From ancient times to modern day, medicine has changed in leaps and bounds. Many discoveries have been made through trial and error. Vaccines, organ transplants, blood transfusions, and pacemakers are just a few of the things medical advancement has brought us. However, at the root of all of this, there are the theories that we base our medical knowledge on. These theories, the humoral concept of disease, the anatomical theory of disease, and germ theory are what has lead us to modern medicine, and changed not only how we see and treat disease, but also the human body.
The humoral concept can be traced back to Hippocrates (490 to 377 B. C. ) of ancient Greece. It is based on the idea illness is caused by one or more of the four “humors” are out of balance in a person’s body. It was believed that this imbalance caused the patient to display outward physical symptoms (sneezing, coughing, fever, etc. ). These four humors were also associated with the elements, seasons, and certain qualities. The four humors were: yellow bile- fire, summer, hot and dry; black bile- earth, autumn, cold and dry; blood- air, spring, hot and moist; and phlegm- water, winter, cold and moist (Gill, 2012).
Hippocrates proved that disease was a part of nature. He said, “The body of man has in itself blood, phlegm, yellow bile, and black bile; these make up the nature of the body, and through these he feels pain or enjoys health. Now, he enjoys the most perfect health when these elements are duly proportioned to one another in respect to compounding, power and bulk, and when they are perfectly mingled. Pain is felt when one of these elements is in defect or excess, or is isolated in the body without being compounded with all the others. ” (Osborn, 2010).
In the late 1700’s, Giovanni Battista Morgagni, with the help of the newly invented microscope took this theory even farther, using pathology to discover the disease inside the body. Thus, the anatomical theory of disease was born (Morgagni, Giovanni Battista: Complete Dictionary of Scientific Biography, 2008). In Morgagni’s The Seats and Causes of Disease Investiguted by Anatomy in Five Books” he stated that a patient’s symptoms were “the cry of the suffering organs. ” (Ventura, 20002) In the 19th century, Louis Pasteur discovered that disease was caused by germs.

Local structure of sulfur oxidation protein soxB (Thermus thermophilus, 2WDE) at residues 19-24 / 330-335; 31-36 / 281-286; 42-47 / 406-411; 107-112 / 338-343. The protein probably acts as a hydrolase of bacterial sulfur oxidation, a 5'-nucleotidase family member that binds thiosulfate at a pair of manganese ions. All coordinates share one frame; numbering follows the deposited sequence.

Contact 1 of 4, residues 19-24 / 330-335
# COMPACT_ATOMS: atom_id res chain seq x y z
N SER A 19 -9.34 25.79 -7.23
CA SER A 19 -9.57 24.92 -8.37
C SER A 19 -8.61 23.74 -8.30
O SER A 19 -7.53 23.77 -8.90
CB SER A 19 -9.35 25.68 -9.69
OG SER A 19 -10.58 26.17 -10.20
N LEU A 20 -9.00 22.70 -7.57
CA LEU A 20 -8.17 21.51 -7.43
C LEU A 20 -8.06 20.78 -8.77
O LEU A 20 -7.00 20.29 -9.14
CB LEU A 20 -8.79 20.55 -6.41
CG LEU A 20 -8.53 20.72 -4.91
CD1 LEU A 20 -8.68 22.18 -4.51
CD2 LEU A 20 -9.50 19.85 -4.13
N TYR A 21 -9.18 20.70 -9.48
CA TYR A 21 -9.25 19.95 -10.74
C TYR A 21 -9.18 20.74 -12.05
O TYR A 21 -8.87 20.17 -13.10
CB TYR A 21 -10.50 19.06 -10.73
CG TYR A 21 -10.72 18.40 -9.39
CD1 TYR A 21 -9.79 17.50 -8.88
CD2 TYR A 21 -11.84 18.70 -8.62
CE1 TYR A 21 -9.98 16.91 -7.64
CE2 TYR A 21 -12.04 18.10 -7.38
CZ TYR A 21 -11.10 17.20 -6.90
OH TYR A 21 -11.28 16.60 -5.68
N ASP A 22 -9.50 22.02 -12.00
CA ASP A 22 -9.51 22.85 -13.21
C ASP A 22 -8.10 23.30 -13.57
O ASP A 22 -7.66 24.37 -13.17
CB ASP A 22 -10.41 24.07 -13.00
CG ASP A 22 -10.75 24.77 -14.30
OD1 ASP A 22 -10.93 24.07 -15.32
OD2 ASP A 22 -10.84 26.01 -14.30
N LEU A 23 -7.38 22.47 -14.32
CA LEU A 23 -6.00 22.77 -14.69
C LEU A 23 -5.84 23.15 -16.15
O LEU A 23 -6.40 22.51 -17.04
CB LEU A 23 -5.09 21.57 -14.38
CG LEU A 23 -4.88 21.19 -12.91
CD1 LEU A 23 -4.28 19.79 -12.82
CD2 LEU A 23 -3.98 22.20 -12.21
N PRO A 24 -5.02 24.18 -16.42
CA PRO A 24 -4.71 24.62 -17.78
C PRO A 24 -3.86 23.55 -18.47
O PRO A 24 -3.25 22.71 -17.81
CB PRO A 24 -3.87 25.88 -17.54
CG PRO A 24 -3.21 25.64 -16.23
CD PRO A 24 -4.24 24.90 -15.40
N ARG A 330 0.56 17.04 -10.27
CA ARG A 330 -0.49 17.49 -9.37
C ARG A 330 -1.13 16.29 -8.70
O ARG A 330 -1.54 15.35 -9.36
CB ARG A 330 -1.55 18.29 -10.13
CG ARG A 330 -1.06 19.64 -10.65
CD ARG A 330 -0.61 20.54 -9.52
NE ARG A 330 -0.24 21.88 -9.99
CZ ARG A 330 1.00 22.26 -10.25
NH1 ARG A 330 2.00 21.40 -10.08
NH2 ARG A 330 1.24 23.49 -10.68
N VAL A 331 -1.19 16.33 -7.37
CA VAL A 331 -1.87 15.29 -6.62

He also proved that bacteria did not spontaneously generate, but actually came from similar bacteria. Pasteur used this knowledge to treat anthrax, rabies, and save Frances silkworm industry (Gupta, 2004). These concepts have common factors, but it is the differences that have led us to today. Each one covered a different area of treating disease. The humoral concept gave us the four elements, the anatomical concept helped us discover what was happening inside the body. However, without these two ideas germ theory would not have come into play, thus we would not have vaccines, antiseptics, various cancer treatments, etc.
Each of these concepts has played a key role in the development of modern medicine. The humoral concept showed us that outward symptoms were a sign of something wrong inside the body. Anatomical theory showed us the disease that was causing the outward symptoms. Germ theory showed us what was causing the disease. In conclusion, it is these theories that have led us to medicine as we know it today. Each one is different; with different findings and different beliefs, but each one ties into the other. Without one, others wouldn’t have been discovered.
It took many years and many people in several different countries to bring us to where we are today.
REFERENCES Morgagni, Giovanni Battista: Complete Dictionary of Scientific Biography. (2008). Retrieved August 24, 2012, from Encyclopedia: http://www. encyclopedia. com/doc/1G2-2830903046. htrml Bellis, M. (n. d. ). Louis Pasteur. Retrieved August 26, 2012, from About: http://inventors. about. com/od/pstartinventors/a/Louis_Pasteur. htm Gill, N. S. (2012).
Four Humors – Hippocratic Method and the Four Humors in Medicine. Retrieved August 25, 2012, from About: http://ancienthistory.about. com/cs/hippocrates/a/hippocraticmeds. htm Gupta, M. (2004, June 7). Louis Pasteur and his germ theory.
Retrieved August 27, 2012, from Organizer: http://organiser. org/archives/historic/dynamic/modules74dc. html? name=Content&pa=showpage&pid=30&page=30 Osborn, D. K. (2010). Hippocrates. Retrieved August 27, 2012, from Greek Medicine: http://www. greekmedicine. net/whos_who/Hippocrates. html Ventura, H. O. (20002, Feb 3). Giovanni Battista Morgagni and the foundation of modern medicine. Clinical Cardiology, 792-794.